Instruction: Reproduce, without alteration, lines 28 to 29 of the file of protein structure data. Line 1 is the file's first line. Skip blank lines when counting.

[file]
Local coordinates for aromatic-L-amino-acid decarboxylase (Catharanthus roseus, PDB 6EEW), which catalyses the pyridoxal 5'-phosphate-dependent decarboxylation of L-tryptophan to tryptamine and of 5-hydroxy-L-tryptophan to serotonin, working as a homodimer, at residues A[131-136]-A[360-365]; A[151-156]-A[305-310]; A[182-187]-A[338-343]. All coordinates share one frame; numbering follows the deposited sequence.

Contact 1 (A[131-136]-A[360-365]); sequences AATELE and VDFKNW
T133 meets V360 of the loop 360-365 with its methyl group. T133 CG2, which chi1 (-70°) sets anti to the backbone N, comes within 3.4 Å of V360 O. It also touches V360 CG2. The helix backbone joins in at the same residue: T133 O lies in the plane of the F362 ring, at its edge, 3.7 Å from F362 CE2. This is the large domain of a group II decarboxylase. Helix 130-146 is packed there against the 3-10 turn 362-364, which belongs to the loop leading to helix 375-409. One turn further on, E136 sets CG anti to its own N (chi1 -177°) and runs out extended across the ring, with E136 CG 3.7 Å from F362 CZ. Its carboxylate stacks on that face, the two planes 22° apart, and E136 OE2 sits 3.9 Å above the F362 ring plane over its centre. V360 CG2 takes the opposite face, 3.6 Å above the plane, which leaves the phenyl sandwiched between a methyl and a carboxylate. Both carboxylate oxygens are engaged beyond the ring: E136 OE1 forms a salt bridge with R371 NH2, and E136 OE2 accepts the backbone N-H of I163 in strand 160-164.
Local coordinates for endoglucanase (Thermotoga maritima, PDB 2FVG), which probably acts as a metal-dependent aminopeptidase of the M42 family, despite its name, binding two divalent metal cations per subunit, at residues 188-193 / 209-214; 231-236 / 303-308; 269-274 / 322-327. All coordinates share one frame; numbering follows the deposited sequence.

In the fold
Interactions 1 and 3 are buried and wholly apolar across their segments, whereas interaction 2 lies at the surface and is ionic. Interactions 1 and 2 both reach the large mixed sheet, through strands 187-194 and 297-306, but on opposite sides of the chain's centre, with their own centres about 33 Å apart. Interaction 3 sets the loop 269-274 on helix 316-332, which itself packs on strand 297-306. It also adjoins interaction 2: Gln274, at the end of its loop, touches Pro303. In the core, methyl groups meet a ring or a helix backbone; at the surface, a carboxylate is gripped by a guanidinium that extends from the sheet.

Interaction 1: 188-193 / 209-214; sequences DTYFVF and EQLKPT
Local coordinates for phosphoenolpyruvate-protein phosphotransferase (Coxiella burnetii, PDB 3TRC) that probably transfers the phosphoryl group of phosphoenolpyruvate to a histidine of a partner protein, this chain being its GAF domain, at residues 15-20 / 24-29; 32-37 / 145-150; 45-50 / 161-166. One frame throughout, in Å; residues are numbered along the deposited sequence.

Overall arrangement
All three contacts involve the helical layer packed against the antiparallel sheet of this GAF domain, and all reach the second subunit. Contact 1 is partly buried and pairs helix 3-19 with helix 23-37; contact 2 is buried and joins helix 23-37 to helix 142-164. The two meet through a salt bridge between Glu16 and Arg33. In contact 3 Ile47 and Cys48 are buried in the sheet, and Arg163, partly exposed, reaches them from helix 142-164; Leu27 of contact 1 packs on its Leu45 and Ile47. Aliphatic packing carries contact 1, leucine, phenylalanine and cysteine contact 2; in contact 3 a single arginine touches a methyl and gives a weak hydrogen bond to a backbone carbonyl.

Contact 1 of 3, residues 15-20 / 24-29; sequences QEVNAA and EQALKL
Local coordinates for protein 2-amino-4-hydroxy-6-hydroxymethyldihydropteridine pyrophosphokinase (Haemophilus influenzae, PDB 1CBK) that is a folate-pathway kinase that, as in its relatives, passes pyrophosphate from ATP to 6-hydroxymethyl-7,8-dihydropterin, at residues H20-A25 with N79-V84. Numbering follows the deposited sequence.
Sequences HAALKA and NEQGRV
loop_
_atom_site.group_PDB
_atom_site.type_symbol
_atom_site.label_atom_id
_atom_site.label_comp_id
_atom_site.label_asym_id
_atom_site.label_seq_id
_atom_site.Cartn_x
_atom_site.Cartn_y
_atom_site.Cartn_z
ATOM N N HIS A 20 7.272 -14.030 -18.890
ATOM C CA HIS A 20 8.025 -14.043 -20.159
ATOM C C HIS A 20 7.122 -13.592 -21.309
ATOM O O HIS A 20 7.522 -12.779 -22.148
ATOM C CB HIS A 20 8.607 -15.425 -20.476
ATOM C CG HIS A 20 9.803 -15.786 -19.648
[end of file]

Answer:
ATOM C CB HIS A 20 8.607 -15.425 -20.476
ATOM C CG HIS A 20 9.803 -15.786 -19.648